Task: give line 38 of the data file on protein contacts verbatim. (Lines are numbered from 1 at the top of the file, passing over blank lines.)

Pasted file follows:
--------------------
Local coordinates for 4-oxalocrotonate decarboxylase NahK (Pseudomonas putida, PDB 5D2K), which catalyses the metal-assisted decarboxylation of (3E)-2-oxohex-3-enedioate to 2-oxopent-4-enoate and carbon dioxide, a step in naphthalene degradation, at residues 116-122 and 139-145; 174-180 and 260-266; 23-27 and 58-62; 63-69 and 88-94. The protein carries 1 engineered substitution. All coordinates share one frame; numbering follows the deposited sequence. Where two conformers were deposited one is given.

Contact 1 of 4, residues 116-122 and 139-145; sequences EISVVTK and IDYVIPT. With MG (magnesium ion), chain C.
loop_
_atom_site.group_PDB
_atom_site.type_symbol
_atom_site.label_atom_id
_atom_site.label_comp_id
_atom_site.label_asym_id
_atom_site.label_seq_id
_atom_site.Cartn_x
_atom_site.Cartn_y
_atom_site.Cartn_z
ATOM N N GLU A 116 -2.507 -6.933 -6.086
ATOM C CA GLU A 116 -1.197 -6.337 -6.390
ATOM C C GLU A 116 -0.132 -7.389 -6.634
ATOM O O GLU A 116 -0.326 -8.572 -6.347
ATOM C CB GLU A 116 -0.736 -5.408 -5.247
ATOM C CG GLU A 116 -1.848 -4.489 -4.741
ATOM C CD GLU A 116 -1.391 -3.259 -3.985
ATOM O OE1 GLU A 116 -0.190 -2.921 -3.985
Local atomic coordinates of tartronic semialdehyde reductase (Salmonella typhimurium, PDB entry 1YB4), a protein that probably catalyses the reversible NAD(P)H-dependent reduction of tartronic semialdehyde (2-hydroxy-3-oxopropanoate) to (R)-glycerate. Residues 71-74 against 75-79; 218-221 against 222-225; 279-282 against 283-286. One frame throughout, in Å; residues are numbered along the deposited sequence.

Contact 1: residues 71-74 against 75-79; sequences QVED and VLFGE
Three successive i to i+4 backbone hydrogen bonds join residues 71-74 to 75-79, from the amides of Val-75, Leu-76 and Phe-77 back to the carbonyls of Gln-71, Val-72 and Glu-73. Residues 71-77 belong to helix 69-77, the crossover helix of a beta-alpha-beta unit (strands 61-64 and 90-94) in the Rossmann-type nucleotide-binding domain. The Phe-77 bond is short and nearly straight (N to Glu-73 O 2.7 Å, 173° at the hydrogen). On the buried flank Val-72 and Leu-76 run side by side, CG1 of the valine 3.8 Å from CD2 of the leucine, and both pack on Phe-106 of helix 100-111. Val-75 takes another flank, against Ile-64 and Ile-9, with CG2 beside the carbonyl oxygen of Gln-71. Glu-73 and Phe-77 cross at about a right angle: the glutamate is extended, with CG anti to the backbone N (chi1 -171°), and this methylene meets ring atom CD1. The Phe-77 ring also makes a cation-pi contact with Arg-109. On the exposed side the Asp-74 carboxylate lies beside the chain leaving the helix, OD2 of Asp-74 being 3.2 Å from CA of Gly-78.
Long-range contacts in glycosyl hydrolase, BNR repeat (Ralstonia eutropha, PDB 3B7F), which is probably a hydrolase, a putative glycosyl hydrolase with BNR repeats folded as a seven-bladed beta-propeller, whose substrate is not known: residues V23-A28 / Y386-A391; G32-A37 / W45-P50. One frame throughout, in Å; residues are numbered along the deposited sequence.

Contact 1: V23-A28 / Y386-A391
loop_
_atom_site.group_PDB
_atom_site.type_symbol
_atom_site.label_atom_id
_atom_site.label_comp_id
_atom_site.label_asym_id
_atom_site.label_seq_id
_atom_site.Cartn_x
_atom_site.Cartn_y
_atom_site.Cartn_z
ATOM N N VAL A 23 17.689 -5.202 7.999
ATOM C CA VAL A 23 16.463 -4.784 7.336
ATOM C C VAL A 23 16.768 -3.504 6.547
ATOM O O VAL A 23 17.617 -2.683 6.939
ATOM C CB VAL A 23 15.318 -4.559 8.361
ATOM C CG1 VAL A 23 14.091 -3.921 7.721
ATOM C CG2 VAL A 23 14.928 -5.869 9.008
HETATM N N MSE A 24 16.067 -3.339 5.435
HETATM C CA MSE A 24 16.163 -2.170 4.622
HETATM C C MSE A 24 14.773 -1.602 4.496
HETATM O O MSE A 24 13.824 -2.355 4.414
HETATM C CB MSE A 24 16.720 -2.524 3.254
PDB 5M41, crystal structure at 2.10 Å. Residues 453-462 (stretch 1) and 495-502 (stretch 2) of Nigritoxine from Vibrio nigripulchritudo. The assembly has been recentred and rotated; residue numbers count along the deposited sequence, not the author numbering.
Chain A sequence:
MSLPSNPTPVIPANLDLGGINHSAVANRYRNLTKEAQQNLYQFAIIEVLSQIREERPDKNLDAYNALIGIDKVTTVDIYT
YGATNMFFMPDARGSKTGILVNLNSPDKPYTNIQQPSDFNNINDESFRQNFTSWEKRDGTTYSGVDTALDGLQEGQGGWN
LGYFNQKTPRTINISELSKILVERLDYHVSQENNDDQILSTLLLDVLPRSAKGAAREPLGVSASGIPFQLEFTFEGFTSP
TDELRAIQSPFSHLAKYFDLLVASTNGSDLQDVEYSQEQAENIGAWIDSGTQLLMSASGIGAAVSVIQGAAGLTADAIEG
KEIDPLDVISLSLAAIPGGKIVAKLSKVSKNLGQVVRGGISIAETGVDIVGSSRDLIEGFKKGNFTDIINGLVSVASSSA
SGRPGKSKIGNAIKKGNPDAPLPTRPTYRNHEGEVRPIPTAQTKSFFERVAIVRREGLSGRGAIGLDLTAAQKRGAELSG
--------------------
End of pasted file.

ATOM C C VAL A 23 16.768 -3.504 6.547